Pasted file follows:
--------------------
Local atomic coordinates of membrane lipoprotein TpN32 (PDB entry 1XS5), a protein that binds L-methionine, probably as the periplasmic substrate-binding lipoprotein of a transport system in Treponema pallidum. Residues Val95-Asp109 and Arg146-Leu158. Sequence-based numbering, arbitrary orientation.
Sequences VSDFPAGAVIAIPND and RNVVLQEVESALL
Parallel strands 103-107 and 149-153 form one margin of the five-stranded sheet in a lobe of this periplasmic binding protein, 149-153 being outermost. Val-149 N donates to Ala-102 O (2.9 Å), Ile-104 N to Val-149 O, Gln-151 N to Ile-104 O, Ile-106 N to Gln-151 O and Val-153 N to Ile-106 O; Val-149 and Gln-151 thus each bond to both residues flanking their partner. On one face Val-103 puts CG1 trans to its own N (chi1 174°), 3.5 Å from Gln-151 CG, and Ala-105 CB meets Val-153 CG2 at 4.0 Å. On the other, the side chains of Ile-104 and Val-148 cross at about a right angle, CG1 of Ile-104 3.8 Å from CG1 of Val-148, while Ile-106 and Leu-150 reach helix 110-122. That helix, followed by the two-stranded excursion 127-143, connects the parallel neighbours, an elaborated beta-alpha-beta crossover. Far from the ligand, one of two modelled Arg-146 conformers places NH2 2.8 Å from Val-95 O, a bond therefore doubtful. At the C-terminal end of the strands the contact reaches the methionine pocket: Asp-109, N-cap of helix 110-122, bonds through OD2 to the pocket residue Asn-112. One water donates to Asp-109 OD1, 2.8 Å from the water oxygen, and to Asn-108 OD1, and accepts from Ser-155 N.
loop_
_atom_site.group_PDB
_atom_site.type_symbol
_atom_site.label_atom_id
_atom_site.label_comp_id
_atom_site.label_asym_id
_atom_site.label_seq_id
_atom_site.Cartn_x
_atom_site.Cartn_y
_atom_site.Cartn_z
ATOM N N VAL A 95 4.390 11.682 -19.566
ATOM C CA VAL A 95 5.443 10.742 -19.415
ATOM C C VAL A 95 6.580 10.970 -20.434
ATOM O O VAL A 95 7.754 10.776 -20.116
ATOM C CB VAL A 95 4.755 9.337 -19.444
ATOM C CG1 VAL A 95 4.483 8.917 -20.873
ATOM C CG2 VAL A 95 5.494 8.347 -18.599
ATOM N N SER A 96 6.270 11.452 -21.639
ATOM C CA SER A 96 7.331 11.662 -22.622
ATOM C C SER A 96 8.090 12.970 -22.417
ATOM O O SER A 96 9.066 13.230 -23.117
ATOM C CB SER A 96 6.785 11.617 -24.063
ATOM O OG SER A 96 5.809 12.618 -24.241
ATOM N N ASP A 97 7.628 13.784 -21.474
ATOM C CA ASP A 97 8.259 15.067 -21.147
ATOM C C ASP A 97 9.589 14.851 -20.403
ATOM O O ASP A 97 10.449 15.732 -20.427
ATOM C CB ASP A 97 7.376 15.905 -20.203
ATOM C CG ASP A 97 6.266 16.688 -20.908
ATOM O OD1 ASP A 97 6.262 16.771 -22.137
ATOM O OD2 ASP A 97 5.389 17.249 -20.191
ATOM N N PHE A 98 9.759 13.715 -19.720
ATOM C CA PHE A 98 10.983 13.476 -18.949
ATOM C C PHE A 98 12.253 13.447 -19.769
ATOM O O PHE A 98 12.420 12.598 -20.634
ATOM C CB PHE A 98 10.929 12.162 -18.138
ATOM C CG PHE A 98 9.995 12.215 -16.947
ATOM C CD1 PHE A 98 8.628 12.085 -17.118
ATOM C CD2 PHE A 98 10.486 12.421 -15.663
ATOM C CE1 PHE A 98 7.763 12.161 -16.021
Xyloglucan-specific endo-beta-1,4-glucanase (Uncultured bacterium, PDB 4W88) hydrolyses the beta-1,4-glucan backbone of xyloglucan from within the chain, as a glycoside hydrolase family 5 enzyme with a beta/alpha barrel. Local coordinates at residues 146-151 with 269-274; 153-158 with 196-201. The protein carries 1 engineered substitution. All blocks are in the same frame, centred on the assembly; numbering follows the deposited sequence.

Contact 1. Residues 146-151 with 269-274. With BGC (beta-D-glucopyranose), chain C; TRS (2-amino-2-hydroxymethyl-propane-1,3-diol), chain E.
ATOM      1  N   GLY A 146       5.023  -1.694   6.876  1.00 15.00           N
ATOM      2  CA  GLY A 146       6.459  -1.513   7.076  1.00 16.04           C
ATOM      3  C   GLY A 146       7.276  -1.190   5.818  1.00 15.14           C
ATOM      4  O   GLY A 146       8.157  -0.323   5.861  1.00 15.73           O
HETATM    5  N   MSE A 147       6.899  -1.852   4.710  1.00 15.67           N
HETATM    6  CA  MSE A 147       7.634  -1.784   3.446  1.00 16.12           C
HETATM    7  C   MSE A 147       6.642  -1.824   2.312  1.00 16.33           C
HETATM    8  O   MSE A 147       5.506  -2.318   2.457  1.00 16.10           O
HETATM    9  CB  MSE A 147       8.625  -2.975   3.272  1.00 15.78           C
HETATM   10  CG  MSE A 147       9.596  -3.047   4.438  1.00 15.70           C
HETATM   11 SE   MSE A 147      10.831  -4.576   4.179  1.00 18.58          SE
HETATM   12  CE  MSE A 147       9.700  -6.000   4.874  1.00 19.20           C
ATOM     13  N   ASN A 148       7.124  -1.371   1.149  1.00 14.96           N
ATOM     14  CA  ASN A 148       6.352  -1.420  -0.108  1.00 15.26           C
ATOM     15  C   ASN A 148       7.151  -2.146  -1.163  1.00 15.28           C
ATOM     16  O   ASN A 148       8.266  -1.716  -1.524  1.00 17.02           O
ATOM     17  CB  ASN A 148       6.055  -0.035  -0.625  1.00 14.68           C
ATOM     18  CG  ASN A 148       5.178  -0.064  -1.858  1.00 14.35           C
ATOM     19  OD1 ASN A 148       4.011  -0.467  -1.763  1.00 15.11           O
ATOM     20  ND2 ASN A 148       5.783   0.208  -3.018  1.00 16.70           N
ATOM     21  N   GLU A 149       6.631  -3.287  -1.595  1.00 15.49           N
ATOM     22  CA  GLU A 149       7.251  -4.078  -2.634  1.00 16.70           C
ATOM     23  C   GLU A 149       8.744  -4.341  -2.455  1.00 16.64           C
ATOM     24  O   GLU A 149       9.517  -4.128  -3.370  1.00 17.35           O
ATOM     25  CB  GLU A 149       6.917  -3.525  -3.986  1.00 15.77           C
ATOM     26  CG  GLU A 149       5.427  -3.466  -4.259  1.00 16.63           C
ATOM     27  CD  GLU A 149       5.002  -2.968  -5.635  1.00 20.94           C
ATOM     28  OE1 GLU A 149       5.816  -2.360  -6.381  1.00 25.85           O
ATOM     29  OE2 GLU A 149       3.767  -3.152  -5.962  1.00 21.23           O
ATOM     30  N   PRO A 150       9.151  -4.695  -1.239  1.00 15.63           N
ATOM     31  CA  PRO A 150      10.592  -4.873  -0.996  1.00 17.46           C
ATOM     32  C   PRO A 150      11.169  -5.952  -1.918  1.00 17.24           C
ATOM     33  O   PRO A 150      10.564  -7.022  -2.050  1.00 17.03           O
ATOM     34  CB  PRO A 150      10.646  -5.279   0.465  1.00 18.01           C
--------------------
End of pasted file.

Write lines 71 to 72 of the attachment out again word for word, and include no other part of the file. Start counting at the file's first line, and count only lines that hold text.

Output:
ATOM     26  CG  GLU A 149       5.427  -3.466  -4.259  1.00 16.63           C
ATOM     27  CD  GLU A 149       5.002  -2.968  -5.635  1.00 20.94           C